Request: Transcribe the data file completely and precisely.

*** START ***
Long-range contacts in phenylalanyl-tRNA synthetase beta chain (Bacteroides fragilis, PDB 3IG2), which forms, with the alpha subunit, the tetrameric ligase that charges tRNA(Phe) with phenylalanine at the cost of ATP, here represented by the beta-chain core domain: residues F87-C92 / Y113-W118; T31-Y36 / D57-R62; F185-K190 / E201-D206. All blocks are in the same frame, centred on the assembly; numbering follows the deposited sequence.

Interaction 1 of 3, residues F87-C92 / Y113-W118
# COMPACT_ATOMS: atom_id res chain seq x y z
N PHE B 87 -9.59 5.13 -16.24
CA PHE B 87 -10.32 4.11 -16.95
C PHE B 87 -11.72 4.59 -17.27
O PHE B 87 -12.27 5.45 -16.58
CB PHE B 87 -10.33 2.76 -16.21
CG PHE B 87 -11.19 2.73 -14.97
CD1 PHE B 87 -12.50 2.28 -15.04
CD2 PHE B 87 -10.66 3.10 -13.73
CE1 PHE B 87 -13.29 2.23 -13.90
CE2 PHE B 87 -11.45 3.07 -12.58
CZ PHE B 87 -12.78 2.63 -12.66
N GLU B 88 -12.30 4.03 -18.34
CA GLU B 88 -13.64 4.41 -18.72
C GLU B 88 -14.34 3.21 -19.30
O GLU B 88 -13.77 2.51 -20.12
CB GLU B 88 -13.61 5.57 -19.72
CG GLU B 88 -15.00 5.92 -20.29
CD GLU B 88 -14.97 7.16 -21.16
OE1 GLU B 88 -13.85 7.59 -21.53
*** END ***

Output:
Long-range contacts in phenylalanyl-tRNA synthetase beta chain (Bacteroides fragilis, PDB 3IG2), which forms, with the alpha subunit, the tetrameric ligase that charges tRNA(Phe) with phenylalanine at the cost of ATP, here represented by the beta-chain core domain: residues F87-C92 / Y113-W118; T31-Y36 / D57-R62; F185-K190 / E201-D206. All blocks are in the same frame, centred on the assembly; numbering follows the deposited sequence.

Interaction 1 of 3, residues F87-C92 / Y113-W118
# COMPACT_ATOMS: atom_id res chain seq x y z
N PHE B 87 -9.59 5.13 -16.24
CA PHE B 87 -10.32 4.11 -16.95
C PHE B 87 -11.72 4.59 -17.27
O PHE B 87 -12.27 5.45 -16.58
CB PHE B 87 -10.33 2.76 -16.21
CG PHE B 87 -11.19 2.73 -14.97
CD1 PHE B 87 -12.50 2.28 -15.04
CD2 PHE B 87 -10.66 3.10 -13.73
CE1 PHE B 87 -13.29 2.23 -13.90
CE2 PHE B 87 -11.45 3.07 -12.58
CZ PHE B 87 -12.78 2.63 -12.66
N GLU B 88 -12.30 4.03 -18.34
CA GLU B 88 -13.64 4.41 -18.72
C GLU B 88 -14.34 3.21 -19.30
O GLU B 88 -13.77 2.51 -20.12
CB GLU B 88 -13.61 5.57 -19.72
CG GLU B 88 -15.00 5.92 -20.29
CD GLU B 88 -14.97 7.16 -21.16
OE1 GLU B 88 -13.85 7.59 -21.53